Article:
From the Canyon Edge -- :-Dustin

Wednesday, September 15, 2010

My First Year of Solar Power

I've posted a few times now about the 6.7KW photo-voltaic (solar) power system we have on our roof in Austin, Texas. It was activated one year ago, today.

Many, many people ask me about it. It has been operational for about a year, so I can finally analyze it's performance each month out of the year. This is important because the energy produce depends greatly on the position of the sun in the sky, the length of the days, and the weather. Different amounts of power are produced at different times.

I'm currently using Curt Blank's aurora program to gather data from my inverter. I have packaged this for Ubuntu, by the way. You can find it in Ubuntu 10.04 and beyond.

My current inverter reading as of today looks like this:
Current date/time: 15-Sep-2010 11:30:02

Daily Energy = 7.314 KWh
Weekly Energy = 91.434 KWh
Monthly Energy = 366.448 KWh
Yearly Energy = 7123.188 KWh
Total Energy = 9433.281 KWh
Partial Energy = 1537.161 KWh

Current date/time: 15-Sep-2010 11:30:05

Input 1 Voltage = 244.048767 V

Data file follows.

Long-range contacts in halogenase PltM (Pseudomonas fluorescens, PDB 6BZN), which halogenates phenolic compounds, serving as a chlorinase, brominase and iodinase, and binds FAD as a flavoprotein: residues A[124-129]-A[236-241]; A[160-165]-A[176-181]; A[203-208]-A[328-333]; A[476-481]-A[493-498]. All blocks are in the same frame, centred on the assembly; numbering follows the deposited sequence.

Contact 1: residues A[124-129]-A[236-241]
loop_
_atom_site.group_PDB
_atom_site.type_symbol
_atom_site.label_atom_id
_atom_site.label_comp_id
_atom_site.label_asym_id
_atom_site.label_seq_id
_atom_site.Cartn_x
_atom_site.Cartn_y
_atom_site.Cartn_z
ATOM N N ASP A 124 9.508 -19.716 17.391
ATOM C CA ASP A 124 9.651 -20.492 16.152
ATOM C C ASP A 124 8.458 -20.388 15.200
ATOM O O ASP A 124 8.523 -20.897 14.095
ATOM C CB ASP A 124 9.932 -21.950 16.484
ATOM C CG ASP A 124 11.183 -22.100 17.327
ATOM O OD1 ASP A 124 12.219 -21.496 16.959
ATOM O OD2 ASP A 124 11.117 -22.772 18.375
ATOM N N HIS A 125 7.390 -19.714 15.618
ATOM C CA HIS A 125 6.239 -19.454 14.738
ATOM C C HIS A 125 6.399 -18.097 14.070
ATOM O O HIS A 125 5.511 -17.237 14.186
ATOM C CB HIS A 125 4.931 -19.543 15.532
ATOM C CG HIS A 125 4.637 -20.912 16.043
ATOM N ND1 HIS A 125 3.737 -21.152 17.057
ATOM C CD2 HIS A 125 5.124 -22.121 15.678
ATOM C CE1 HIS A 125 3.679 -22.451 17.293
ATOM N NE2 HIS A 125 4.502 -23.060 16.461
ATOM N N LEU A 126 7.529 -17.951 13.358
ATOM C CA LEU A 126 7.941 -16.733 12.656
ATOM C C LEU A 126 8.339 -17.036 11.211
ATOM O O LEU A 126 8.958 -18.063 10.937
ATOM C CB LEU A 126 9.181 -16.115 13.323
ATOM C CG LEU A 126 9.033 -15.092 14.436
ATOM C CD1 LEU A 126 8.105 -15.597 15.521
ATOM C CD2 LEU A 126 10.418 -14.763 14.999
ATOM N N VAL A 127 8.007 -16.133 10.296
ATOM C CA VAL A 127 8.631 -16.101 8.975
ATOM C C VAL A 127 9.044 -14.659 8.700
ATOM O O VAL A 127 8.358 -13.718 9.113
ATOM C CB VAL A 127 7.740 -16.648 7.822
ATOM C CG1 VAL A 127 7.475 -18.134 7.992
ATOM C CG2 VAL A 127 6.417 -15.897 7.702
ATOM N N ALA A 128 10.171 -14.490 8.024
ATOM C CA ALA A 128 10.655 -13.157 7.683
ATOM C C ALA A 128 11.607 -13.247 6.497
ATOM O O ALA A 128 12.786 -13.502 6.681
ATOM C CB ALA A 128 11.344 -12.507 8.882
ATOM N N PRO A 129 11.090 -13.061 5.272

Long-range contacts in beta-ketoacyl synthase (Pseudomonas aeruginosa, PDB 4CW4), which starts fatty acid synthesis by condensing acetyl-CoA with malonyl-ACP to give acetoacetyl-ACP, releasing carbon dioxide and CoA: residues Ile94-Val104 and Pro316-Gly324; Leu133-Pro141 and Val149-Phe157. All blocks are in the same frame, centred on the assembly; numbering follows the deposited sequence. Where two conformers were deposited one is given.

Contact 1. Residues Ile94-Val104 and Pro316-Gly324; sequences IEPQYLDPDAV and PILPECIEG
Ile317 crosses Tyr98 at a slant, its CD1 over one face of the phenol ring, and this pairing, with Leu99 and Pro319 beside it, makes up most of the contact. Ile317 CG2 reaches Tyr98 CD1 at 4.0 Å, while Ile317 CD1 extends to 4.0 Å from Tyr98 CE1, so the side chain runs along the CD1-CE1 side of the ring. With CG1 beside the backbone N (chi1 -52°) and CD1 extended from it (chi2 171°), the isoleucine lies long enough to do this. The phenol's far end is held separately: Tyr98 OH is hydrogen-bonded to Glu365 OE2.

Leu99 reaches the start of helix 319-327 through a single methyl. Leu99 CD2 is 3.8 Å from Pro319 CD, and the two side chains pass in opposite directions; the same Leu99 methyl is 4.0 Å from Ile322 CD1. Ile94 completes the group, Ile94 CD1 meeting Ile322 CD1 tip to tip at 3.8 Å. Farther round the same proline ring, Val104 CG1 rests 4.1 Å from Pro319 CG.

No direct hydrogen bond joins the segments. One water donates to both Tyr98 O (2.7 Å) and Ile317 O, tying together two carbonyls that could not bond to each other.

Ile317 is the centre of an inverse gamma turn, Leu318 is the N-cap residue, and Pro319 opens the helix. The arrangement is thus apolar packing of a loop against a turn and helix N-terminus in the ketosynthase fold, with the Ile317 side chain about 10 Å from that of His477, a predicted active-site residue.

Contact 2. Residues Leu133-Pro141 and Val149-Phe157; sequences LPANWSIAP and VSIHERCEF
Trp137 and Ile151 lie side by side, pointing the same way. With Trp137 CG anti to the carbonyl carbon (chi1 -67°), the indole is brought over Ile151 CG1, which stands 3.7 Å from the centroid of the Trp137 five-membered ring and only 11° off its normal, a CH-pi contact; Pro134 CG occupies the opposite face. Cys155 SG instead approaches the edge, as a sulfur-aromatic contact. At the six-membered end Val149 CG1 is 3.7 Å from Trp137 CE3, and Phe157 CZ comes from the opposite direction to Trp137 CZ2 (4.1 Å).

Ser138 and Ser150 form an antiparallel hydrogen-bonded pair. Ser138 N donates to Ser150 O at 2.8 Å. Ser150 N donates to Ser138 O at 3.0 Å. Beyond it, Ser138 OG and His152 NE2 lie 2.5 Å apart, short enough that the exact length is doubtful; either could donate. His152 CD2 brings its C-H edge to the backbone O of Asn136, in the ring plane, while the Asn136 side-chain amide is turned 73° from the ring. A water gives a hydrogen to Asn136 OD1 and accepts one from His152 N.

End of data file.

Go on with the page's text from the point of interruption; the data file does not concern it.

Input 1 Current = 9.157255 A
Input 1 Power = 2234.816895 W

Input 2 Voltage = 255.783203 V
Input 2 Current = 3.767791 A
Input 2 Power = 963.737732 W

Grid Voltage Reading = 239.640839 V
Grid Current Reading = 12.036012 A
Grid Power Reading = 3196.468750 W
Frequency Reading = 59.966419 Hz.

DC/AC Coversion Efficiency = 99.9 %
Inverter Temperature = 54.750835 C
Booster Temperature = 49.749878 C

The most important number above (for this post) is:

Total Energy = 9433.281 KWh

In the last 365 days, this system has produced 9.4 Megawatt-hours of power.

What does this mean in terms of cost savings? Roughly, I know that electricity in Austin is about $0.115/KWh, so that's approximately $1,085 in savings on my electric bill. The real formula is actually a far more complicated differential equation, as I buy and sell electricity at two different rates, the rates change slightly every month, etc. But this is a reasonable ballpark figure.

Austin Energy actually has a web application where I can view and analyze my usage online. Here's a screenshot of my last 2 year's usage. Note the "Solar kWh" row, as well as the year-to-year difference in "$ Billed".

I can also download these stats in a CSV format, drop it into a spreadsheet and print some pretty cool charts. Analyzing the data directly, I can see that my solar investment has saved me exactly $1,210.71 over the last 12 months -- about $100/month, which is what I expected when I purchased the system.

Accounting for both the Austin Energy PV Rebate, and the Federal Tax Credit, our system is well on its way to paying itself off in just a few short years.

Once again, thanks to the outstanding individuals at Texas Solar Power Company in Austin for their outstanding service and timely installation.

As George Harrison wrote, "Here comes the sun!"

Doo do doo doo,